Distinguishing Ewells & Cunninghams

The 1930s Great Depression brought financial hardship to many families, and authors often depicted their struggles through various characters in novels. One such author is Harper Lee, who portrays two poor white families, the Ewells and Cunninghams, in her novel “To Kill the Mockingbird.” These two families belong to the same social class in Maycomb but have many differences despite their shared race and economic status.

Key Takeaways

  • Ewells are despised by the community, while Cunninghams are respected.
  • Ewells are lazy and lack morals, whereas Cunninghams are hardworking and honest.
  • Both families struggle financially, but Cunninghams handle their situation with dignity and integrity.

The Ewells are depicted as the lowest class in society, lacking education, cleanliness, and a strong work ethic. Bob Ewell, the family’s patriarch, is an irresponsible man who steals and drinks alcohol instead of providing for his family. The Ewell family is generally disliked by the community, and their actions contribute to the false accusation and lynching of Tom Robinson.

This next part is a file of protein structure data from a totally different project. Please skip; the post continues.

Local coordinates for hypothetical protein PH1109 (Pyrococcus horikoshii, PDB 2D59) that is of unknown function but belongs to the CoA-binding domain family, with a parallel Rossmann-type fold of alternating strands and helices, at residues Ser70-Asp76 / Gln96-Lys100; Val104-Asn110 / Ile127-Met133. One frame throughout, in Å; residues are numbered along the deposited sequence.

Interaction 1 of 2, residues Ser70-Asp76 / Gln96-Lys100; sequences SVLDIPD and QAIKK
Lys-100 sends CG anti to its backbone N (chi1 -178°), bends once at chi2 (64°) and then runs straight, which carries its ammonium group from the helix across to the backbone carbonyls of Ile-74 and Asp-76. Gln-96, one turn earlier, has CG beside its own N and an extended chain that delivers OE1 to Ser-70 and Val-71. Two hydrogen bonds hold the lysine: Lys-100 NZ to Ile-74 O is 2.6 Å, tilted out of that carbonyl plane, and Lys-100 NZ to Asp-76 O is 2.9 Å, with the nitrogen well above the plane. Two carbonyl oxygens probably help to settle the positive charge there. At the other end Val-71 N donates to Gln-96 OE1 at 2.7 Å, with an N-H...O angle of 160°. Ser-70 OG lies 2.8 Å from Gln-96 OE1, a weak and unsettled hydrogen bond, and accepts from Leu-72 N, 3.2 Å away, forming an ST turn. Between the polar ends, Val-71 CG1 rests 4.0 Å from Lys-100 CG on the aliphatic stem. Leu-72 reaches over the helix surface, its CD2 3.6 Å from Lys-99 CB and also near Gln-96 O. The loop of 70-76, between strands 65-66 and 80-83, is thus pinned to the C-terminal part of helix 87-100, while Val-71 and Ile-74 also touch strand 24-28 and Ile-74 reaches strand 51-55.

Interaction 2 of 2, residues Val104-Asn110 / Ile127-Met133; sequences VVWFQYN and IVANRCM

On the other hand, the Cunninghams, though also white and poor, are respected within the community due to their honesty and hard work. They have a small piece of land and barter their crops for necessary items, never accepting anything they cannot return. Despite their financial struggles, the Cunninghams maintain their pride and integrity.

The primary differences between the Ewells and Cunninghams lie in the way they handle their poverty and their interactions with the community. The Cunninghams are respected and admired for their hard work and honesty, while the Ewells are despised for their laziness and deceitful behavior.

Dmitri Ivanov
Dmitri Ivanovhttps://whats-different.com
Dmitri Ivanov, a writer and managing editor, was educated in Canada and holds a BS in Science. Dmitri loves doing research, writing, and teaching various courses.


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